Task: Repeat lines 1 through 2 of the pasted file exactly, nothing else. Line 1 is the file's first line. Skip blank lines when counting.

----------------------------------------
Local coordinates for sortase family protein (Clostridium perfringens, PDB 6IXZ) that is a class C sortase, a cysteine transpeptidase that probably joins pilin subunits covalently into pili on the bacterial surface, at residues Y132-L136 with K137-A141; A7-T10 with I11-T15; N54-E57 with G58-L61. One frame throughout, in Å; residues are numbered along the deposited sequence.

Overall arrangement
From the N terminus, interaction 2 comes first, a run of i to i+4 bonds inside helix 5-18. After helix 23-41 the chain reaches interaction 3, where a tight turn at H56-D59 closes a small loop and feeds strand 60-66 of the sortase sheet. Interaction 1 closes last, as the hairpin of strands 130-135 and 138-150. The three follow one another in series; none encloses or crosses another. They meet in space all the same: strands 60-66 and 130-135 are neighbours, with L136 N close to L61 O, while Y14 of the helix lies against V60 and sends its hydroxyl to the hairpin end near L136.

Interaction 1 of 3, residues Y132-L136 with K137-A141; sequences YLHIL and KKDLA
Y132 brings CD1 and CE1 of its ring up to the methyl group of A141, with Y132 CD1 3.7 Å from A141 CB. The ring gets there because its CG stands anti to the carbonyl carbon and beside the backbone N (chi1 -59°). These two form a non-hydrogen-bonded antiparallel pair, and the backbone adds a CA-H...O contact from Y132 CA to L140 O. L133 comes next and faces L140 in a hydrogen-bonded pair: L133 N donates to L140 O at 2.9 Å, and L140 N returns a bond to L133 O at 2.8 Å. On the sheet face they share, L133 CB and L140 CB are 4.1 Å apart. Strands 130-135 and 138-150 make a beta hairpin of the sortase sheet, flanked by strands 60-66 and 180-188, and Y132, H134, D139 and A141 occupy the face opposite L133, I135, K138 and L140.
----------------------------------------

Local coordinates for sortase family protein (Clostridium perfringens, PDB 6IXZ) that is a class C sortase, a cysteine transpeptidase that probably joins pilin subunits covalently into pili on the bacterial surface, at residues Y132-L136 with K137-A141; A7-T10 with I11-T15; N54-E57 with G58-L61. One frame throughout, in Å; residues are numbered along the deposited sequence.

Overall arrangement